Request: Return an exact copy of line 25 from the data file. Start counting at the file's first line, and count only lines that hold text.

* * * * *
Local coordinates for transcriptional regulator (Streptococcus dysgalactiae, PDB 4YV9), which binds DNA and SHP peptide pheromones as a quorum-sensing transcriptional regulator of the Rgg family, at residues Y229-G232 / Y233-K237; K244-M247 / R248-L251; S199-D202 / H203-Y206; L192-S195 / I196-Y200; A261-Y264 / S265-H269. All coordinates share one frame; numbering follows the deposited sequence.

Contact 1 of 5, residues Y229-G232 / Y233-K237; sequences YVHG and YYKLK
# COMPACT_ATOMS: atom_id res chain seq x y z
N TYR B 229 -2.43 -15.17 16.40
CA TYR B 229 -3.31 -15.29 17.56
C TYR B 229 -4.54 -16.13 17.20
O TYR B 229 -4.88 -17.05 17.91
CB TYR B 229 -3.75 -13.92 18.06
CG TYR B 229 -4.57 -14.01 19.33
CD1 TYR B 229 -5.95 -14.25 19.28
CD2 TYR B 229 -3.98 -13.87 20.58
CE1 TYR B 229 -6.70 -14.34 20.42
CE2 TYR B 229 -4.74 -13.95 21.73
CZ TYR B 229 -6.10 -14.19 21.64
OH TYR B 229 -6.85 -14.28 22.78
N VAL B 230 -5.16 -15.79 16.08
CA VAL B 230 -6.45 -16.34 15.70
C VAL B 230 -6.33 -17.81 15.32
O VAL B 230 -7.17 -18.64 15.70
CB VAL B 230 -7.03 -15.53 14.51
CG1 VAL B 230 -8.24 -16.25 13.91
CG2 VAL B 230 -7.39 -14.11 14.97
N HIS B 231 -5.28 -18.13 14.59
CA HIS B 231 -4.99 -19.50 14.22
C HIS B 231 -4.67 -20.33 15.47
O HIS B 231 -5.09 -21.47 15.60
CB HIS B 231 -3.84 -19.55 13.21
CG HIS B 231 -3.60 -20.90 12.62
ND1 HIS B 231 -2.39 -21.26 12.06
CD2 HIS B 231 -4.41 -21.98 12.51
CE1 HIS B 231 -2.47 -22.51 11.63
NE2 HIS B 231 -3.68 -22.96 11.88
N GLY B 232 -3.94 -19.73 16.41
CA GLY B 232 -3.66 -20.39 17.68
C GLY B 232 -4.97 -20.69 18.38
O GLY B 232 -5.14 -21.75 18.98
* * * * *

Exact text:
C HIS B 231 -4.67 -20.33 15.47